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07 August 2018

Where there’s no vision. (It’s not your vision.)

It’s not your motivational-speech verse either.

Years ago I taught at a Christian junior high. We had a chapel service, and one of my fellow teachers was gonna preach a nice motivational mini-sermon, and came to me for help: He was trying to find this verse in his bible, and couldn’t:

Proverbs 29.18 KJV
Where there is no vision, the people perish: but he that keepeth the law, happy is he.

It’s because the school’s official translation was the New International Version, but he had the verse memorized in the King James Version, and the NIV had updated the vocabulary so much, he couldn’t recognize it anymore. The 1984 edition of the NIV put it thisaway:

Proverbs 29.18 NIV (1984)
Where there is no revelation, the people cast off restraint;
but blessed is he who keeps the law.

The current edition updated it even further. Plus made it gender-inclusive.

Proverbs 29.18 NIV (2011)
Where there is no revelation, people cast off restraint;
but blessed is the one who heeds wisdom’s instruction.

“Wisdom’s instruction” isn’t that precise a translation of torah/“Law,” but whatever.

My coworker was confused by the update. Because he already had a specific reason for wanting to use this verse as his proof text: He wanted to talk to the kids about why it’s important for each of us to have a vision for our future in mind.

It’s not about that, I explained to him. It’s about revelation. It’s about God’s vision for our future. Which is why he gave us his Law. It’s not about making our own plans.

He nodded, and I thought he had heard me. But when it came time to speak to the kids, first he quoted the NIV, then said, “But in the King James Version it says, ‘Where there’s no vision, the people perish.’ And that’s what I wanna talk to you about today. You gotta make plans for your future. You gotta have a vision. Otherwise you’ll perish.”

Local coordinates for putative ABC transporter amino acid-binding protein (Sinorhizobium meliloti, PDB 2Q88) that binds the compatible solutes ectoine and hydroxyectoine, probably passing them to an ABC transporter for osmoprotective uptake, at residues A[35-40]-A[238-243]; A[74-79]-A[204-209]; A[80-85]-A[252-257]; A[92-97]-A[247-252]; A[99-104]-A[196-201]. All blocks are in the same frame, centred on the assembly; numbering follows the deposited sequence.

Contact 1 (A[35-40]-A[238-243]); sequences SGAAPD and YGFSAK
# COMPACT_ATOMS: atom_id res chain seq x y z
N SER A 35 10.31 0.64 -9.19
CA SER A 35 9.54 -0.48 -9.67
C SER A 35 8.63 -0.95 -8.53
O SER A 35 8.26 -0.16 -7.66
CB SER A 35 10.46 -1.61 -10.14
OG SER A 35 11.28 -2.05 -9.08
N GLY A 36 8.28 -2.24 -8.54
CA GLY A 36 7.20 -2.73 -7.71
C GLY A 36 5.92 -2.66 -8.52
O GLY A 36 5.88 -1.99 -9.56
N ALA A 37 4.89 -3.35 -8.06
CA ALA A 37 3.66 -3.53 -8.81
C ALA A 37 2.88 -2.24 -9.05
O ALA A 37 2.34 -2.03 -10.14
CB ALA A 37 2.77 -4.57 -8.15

And so on. Context be damned; he had kids to motivate. Stupid translators and their insistence on accuracy were only getting in his way.

So that was disappointing, and I lost a lot of respect for him as a Christian and an educator. But it’s hardly the first time I’ve tried to correct a fellow Christian, only to have it fall on deaf ears. Still happens all the time. Hopefully you haven’t come to this blog, or this article, with this know-it-all mindset.

It’s not about planning your future. It’s about following God.

The “Where there’s no vision” verse is quoted all the time by motivational speakers, because it’s such an awesome motivational verse. Pastors wanna speak to people whose lives lack a clear direction, go into Tony Robbins mode, and preach, “You gotta make plans for your life. You gotta have dreams. You gotta create visions for your future. Visualize what you want to achieve. Then go out and achieve it. After all, ‘Where there’s no vision, the people perish.’ Don’t perish! Grab that vision.” You’ve likely heard a version of this sermon before, and know the rest.

The word the KJV’s translators rendered “vision” comes from the Hebrew noun khazón. It’s not describing just any vision. It means a supernatural vision. Or dream, or divine communication with a visual component, or a prophetic book. It’s not about my vision for my future, nor yours. It’s about God’s.

The word for “perish” comes from the Hebrew verb pará/“loosen.” Tended to be used to describe unwrapping a turban—or leave it alone, like you would unwashed hair.

In the early 1600s, “vision” and “perish” were perfectly fine translations. Over time “vision” stopped automatically meaning a vision from God, and grew to mean any vision. Even my own, for myself. And “perish,” which used to mean “let go,” grew to mean “die—usually in a sudden and violent way.” Words evolve, y’know; and it’s been 500-plus years since the King James Version was translated. Interpreters regularly forget this. And if they have a certain spin they wanna put on the bible, they really don’t care that words evolve. They want it to mean what they want it to mean.